3. Dress nicely but dress in your style. Wear shoes that feel good and make you feel like you look good. Don’t worry to much about “dressing for the part.” Just the other day I heard a director say, “Ugh I HATE that,” followed by a music director saying, “Mmmph I LOVE that.” See? You can’t win. Wear something awesome that feels good. Imagine if there was a movie about you, how would the costume designer costume the actor playing you? In something that made your body rock, that was a more cleaned and ironed version of your normal clothes. It’s like you popped up a notch so the back of the house can see. But then, I’ve been confused for a drag queen. So grain of salt. Grain of salt.
4. Your material. I’m saying it again. Find pieces you LOVE. YOU. LOVE. They are fun. They seem to be tailor made for your skillz. And they exist. For everybody. Find them. Love them. Prepare them well.
What does that even mean!? I actually thought that. For years. I’m not crying in the corner! That’s the best I can do, people. I showed up, didn’t I? Be confident. Hmph. Be electric. Be incandescent. Be stripey.
It reminds me of a song by Steve Martin:
“Be courteous, kind and forgiving
Be gentle and peaceful each day.
Be warm and human and grateful
and have a good thing to say.
Be thoughtful and trustful and childlike
Be witty and happy and wise
Be honest and love all your neighbors
Be obsequious, purple and clairvoyant.
Be pompous, obese and eat cactus
Be dull and boring and omnipresent
Criticize things you don’t know about
Be oblong and have your knees removed.
Be tasteless rude and offensive
Live in a swamp and be three dimensional
Put a live chicken in your underwear
Get all excited and go to a yawning festival.”
Even the most stoic among us is going to get nervous for certain auditions that hold a degree of importance to us. You don’t get nervous? Pin a rose on your nose, dude. Good for you. A director of mine just told me that she heard Uta Hagen say, “If you don’t nervous. Get out of the business because you don’t care.”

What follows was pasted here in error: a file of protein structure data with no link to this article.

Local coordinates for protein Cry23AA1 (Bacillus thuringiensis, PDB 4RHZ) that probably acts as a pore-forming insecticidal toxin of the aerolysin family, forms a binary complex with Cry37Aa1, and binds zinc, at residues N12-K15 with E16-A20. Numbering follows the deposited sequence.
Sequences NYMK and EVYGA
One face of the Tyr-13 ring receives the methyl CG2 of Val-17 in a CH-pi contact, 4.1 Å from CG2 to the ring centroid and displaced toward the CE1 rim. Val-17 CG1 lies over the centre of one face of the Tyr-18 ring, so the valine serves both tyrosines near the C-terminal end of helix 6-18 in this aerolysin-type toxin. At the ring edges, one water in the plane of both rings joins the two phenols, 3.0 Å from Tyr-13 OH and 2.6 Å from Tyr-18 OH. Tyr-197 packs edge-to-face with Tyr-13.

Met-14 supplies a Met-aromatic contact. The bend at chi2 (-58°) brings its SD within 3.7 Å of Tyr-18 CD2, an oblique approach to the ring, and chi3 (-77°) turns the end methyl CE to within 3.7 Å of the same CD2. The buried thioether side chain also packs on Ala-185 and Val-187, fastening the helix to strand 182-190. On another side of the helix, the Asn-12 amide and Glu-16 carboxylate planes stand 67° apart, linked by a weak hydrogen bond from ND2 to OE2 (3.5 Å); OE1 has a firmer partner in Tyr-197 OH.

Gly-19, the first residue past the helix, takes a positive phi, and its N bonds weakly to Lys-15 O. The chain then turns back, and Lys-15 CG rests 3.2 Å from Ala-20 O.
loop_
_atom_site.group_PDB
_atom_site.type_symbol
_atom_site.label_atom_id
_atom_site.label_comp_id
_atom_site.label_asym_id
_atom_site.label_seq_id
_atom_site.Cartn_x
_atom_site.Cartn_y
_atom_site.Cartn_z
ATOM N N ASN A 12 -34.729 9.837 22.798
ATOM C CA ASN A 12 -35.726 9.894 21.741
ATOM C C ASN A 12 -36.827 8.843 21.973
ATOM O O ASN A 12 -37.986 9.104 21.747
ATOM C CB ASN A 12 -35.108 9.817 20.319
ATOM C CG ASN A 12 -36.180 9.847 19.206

I kind of agree. But that’s neither here nor there because nervousness is not the opposite of confidence. Insecurity is. Confidence is knowing your path. Confidence is not comparing yourself to others. Confidence is standing in your own shoes and presenting who you are without judgement. That’s why confidence is attractive. If you don’t know if you are right for it, (say like RuPaul) how the hell they gonna know you are right for it? Confidence is knowing that whether they call you or not, you are going to go on L-I-V-I-N’ and enjoying the trail you are blazing. And that’s key. You have to blaze your own trail. You know why a lot of directors don’t want you to dress for the part? Because they don’t want a room full of the same person.
You can be nervous and confident at the same time.
“Be new, George. They tell you ’til they’re blue, George. You’re new or else you’re through, George. And even if it’s true, George. You do what you can do….” Sunday in the Park with George
Guess what. You’re new! You might not be young, but you’re new BECAUSE you’re you. Don’t blend in, for the love of god. This is Chicago. We don’t have to play by the rules.
Your material is new because you’ve prepared it with YOUR take on it. This is why I’m begging you to look at your material and ask yourself, “Do I like this piece?” If the answer is “no” or “meh”. Get rid of it. Find something you love. Picking a piece you are itching to share with people is a way to invigorate your auditions. Stand tall. Feel your nerves. Feel the weight of the audition. But know that you are showing them something they’ve never seen before because it’s you performing it from your perspective. THAT is confidence. That’s how you leave them wanting more. Don’t just try to get through. Live in it for that two minutes. That two minutes is a show and you are the lead.
So in conclusion, my Mom and Dad, and your Mom and Dad and your friends are GENIUSES. Be confident! Be yourself! with the addition of Be prepared, you’ve got a battle plan and a no-fail one at that. You’re not going to get every show. You just. Aren’t. You will get the shows that are right for you, the experiences that belong on your path, if you stand tall in who you really are. Being able to show up, do your thang, and walk away towards the next opportunity AS yourself IS confidence.